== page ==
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Five forces' analysis (Porter 1980)
Five Forces Analysis of Competitive Structure
Michael Porters Five Forces Analysis of Competitive Structure is a paradigm for competitive position, which states that overall a company's profitability may be determined as a measure of the industry it is competing in and its strategic position within that industry (Strategy4u, 2004). According to the model some industries by nature will have a higher profit potential than others, primarily because they have a stronger competitive position and are placed within a more profitable industry.
Porter's Model also suggests that profitability is assessed via several factors, including the following: buyers/customers power, supplier's power, and rivalry among competitors, threat of new entrants into the market, and the threat of substitute products (Strategy4u, 2004). The company or industry will have a greater profit potential the less influential each of these items are. For example, if a company sells a product for which there are few or no substitutes, they are likely to have a greater competitive advantage and thus realize a higher profitability. As another example, a company must be able to obtain adequate supplies of their product for reasonable rates via suppliers in order to realize greater profitability. A diagram of some of Porter's five forces model is available in Table 1.1.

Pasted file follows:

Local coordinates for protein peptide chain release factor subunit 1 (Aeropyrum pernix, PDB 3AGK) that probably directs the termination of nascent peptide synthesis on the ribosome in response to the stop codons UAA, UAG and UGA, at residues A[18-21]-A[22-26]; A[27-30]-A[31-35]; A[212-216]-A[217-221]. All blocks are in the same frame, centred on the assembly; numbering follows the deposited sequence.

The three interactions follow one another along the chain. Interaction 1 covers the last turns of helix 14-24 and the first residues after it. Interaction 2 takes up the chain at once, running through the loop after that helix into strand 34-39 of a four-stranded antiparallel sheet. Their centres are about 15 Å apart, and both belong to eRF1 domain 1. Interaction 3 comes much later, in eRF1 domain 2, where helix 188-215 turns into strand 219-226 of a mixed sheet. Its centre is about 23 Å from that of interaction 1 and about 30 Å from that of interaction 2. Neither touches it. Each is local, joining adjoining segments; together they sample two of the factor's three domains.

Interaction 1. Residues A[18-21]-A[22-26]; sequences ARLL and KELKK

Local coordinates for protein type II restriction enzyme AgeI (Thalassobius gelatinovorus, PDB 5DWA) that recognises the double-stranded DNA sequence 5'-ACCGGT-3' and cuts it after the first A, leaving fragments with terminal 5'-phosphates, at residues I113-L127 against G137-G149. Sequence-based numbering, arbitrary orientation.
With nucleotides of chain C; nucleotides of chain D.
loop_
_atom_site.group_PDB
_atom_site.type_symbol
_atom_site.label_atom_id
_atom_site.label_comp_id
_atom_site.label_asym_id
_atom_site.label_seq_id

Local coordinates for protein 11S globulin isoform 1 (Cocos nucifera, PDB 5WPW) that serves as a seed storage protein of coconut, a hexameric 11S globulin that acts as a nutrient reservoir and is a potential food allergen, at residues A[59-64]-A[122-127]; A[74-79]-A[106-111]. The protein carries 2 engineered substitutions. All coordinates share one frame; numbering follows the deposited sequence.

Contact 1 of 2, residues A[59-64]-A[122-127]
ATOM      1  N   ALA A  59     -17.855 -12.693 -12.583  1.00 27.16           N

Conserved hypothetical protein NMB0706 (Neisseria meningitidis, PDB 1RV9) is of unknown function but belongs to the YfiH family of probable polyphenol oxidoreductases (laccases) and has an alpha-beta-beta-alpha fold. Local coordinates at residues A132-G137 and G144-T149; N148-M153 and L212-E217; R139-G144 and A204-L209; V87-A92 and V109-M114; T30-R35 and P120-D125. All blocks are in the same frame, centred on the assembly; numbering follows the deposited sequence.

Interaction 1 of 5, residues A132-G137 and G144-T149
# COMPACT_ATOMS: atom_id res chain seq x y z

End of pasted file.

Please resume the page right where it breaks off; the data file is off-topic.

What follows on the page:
Perfect competition has been described as the most competitive type of market imaginable, although it is thought to be extraordinarily rare. In a perfect market any one buyer or seller has very little if any impact on the overall market price; additionally all products are considered "homogenous" or the same and firms earn just the exact amount of profit they require to stay in business, no more and no less (Economist, 2004). There is also a distinct absence of lack of barriers into entry meaning that basically any firm or organization can enter the market, thus driving prices down because of added competition. This is why only normal and not maximal profits can be realized. The amount of product that becomes available to consumers is maximized at minimal prices.
MONOPOLY monopoly presents a situation where there is no competition in the market. A single firm controls the price and the amount of output for a given product. In this situation there are also few or no substitutes for the product in the market.
Traditionally a monopoly will produce less of a product thus creating a greater demand. The decreased output often also results in higher prices. This is not always the case, but is fairly standard practice. Traditionally a company will decide what price to sell something at by deciding on a price that will allow a quantity of output to be sold at a rate in which the marginal revenue will equal the marginal costs (Economist, 2004). Few monopolies in today's society actually have "absolute" power; rather their ability to monopolize a product depends on whether or not they are able to obtain the supply they need and to what extent they possible have "near-competitors."